Searching over 5,500,000 cases.


searching
Buy This Entire Record For $7.95

Official citation and/or docket number and footnotes (if any) for this case available with purchase.

Learn more about what you receive with purchase of this case.

United States v. Christy

United States Court of Appeals, Tenth Circuit

January 3, 2014

UNITED STATES of America, Plaintiff-Appellee,
v.
Edward CHRISTY, Defendant-Appellant.

Page 535

[Copyrighted Material Omitted]

Page 536

[Copyrighted Material Omitted]

Page 537

Lee P. McMillian of the Law Offices of Lee McMillian, South Houston, TX, for Defendant-Appellant.

Laura Fashing, Assistant United States Attorney (and Kenneth J. Gonzales, United States Attorney, on the brief), Albuquerque, NM, for Plaintiff-Appellee.

Before KELLY, HARTZ, and MATHESON, Circuit Judges.

KELLY, Circuit Judge.

Defendant-Appellant Edward Christy appeals from an order of the district court granting in part the government's motion to reconsider and denying Mr. Christy's motion to suppress on the basis of the inevitable discovery doctrine. United States v. Christy, 810 F.Supp.2d 1219 (D.N.M.2011). The district court initially granted the motion to suppress. United States v. Christy, 785 F.Supp.2d 1004 (D.N.M.2011).[1] Exercising jurisdiction under 28 U.S.C. § 1291, we hold that the district court did not abuse its discretion in granting the motion to reconsider and correctly applied the inevitable discovery doctrine. We therefore affirm.

Background

This case concerns Mr. Christy's relationship with a sixteen-year-old girl (" K.Y." ). Mr. Christy met K.Y. on AgeMatch.com, a dating website, Aplt.App. 431, and the two exchanged sexually explicit emails and photographs, id. at 417-18. Believing that her father was abusive, Mr. Christy arranged to pick K.Y. up from her home in Westminster, California, and bring her to his home in Albuquerque, which he did. Id. at 431.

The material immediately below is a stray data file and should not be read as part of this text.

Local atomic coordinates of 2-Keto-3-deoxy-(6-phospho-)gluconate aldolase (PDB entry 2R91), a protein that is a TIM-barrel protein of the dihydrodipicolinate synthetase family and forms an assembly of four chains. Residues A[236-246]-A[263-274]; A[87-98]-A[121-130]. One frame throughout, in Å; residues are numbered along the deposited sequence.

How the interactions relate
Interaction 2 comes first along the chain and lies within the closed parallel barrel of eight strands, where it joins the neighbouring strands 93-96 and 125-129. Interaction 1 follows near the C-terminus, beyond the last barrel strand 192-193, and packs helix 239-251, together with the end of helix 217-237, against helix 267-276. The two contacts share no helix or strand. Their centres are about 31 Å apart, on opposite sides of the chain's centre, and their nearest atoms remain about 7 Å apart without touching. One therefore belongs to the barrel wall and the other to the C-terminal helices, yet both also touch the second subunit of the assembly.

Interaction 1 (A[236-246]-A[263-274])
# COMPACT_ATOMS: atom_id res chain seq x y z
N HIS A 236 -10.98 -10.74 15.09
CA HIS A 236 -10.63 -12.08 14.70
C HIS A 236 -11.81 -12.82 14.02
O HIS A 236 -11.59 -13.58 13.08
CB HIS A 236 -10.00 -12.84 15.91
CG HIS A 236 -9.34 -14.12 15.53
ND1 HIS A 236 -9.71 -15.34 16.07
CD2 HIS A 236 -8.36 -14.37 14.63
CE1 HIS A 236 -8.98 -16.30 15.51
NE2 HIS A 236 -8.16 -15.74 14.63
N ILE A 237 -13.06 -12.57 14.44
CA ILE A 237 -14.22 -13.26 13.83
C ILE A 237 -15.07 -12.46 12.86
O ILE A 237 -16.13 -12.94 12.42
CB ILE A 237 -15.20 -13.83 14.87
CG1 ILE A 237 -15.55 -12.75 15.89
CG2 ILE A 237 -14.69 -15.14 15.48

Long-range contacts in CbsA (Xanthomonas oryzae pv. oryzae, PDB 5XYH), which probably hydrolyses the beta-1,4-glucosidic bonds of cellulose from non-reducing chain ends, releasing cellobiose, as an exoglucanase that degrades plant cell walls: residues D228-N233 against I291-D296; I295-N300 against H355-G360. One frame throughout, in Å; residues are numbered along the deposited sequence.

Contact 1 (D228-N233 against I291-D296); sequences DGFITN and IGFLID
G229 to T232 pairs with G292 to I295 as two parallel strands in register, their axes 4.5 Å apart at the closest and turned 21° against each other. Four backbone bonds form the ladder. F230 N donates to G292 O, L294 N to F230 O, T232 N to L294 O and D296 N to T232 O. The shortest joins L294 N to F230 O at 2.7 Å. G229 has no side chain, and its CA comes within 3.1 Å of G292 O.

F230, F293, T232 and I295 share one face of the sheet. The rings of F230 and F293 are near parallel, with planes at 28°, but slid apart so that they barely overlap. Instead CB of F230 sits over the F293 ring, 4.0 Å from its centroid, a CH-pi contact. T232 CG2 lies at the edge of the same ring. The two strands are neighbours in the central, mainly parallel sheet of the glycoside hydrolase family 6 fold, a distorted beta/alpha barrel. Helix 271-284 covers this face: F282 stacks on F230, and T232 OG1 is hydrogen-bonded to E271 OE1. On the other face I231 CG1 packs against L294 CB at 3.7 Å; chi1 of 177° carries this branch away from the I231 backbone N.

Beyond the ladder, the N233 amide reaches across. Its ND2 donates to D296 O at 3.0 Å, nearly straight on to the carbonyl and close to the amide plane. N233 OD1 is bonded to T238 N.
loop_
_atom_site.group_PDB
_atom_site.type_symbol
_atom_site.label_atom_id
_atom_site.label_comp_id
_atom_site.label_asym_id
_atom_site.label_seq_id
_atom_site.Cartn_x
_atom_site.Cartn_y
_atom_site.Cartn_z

On November 8, 2009, K.Y.'s parents reported her missing. Id. at 417. K.Y's father gained access to her email account and found sexually explicit exchanges with

Page 538

Mr. Christy. Id. at 417-18. FBI Task Force Officers Carvo and Fletes investigated K.Y.'s disappearance. Id. at 418. Using K.Y.'s telephone records, they found that she received three calls from Mr. Christy around the time of her disappearance and obtained Mr. Christy's address and other information from his cellular provider. Id. at 418-19. Using Mr. Christy's cell phone usage data, the agents determined that he traveled to California and back to Albuquerque. Id. at 419-20.

On November 9, 2009, the officers contacted the Bernalillo County Sheriff's Office (" BCSO" ) and told them what they had found. Id. at 421. As a result, BCSO deputies Littlefield and McKinney were dispatched to Mr. Christy's residence to conduct a welfare check on K.Y. Id. at 421-22. One of the deputies walked to the rear of the house and noticed a crack in the blinds covering a window. Id. at 423. He peered through the window and saw K.Y. wearing a brassiere and underwear, smiling and holding a rope. Id. at 423-24. Concerned for K.Y.'s safety, the deputy asked his sergeant for permission to force entry into the house and for backup. Id. at 424. He looked again through the window and saw K.Y. no longer wearing a brassiere and bound by the rope, and observed camera flashes. Id. at 425.

When backup arrived, the deputies forced entry into the house and arrested Mr. Christy. Id. at 425-27. They conducted a protective sweep and found pornographic materials. Id. at 426. Mr. Christy was given Miranda warnings and told the deputies he had picked K.Y. up from California. Id. at 427. He was taken to a law enforcement center and interviewed by Detective Proctor (" detective" ). Id. at 428, 430. Mr. Christy told the detective about his relationship with K.Y., how he drove her from California to Albuquerque, and that they had sex. Id. at 431.